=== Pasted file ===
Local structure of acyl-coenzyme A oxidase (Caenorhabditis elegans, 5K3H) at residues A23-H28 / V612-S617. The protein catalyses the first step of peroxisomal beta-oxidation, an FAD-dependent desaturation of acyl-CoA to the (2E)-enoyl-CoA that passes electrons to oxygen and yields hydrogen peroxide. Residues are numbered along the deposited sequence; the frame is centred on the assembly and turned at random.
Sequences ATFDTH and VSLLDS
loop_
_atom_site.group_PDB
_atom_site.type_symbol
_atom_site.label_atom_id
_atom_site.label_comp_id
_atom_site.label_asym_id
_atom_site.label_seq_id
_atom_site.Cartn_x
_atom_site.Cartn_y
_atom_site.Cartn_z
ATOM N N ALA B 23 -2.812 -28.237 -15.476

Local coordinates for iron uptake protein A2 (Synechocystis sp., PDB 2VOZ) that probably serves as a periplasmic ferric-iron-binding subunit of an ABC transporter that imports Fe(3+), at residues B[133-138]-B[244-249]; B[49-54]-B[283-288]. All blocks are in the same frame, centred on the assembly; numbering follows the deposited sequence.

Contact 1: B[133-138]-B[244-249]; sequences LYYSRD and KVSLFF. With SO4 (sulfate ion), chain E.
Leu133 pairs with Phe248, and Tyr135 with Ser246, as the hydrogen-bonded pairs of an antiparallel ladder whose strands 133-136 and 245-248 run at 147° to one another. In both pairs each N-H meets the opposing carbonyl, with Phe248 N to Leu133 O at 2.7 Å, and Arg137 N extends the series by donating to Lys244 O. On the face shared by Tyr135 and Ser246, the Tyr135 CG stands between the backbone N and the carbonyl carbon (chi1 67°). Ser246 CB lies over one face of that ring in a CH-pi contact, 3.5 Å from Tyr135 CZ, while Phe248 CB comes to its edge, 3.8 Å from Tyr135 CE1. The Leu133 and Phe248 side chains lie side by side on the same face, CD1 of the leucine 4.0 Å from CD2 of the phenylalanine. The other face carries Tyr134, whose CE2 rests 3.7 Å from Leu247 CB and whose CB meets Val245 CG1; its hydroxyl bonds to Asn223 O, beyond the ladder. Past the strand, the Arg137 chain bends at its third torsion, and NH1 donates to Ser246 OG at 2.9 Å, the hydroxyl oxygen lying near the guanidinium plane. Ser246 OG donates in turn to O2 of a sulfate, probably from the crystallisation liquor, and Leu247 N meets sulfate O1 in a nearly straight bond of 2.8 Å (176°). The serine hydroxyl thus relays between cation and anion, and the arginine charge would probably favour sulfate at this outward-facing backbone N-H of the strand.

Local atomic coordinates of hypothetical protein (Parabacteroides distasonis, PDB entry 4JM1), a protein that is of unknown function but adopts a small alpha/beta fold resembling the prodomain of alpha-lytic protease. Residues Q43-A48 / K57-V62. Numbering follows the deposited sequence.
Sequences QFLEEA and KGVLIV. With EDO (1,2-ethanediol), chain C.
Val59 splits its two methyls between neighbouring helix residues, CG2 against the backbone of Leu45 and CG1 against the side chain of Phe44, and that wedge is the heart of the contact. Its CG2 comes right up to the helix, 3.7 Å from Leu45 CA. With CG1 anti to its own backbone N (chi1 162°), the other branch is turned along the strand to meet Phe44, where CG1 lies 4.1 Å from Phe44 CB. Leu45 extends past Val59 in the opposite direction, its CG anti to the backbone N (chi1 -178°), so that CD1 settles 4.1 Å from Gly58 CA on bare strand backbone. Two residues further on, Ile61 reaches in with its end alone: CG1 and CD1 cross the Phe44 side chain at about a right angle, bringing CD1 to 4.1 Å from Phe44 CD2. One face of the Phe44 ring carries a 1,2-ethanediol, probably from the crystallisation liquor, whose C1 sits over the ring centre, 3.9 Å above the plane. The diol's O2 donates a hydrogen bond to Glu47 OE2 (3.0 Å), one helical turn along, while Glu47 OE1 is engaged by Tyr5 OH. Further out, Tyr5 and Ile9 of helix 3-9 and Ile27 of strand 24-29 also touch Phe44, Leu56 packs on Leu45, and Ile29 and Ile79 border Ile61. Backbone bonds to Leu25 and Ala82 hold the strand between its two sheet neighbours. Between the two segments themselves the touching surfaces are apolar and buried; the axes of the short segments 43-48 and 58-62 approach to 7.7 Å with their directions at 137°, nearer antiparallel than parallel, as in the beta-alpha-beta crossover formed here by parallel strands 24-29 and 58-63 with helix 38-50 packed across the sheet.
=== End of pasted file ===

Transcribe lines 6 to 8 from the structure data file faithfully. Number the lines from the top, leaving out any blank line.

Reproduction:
_atom_site.label_atom_id
_atom_site.label_comp_id
_atom_site.label_asym_id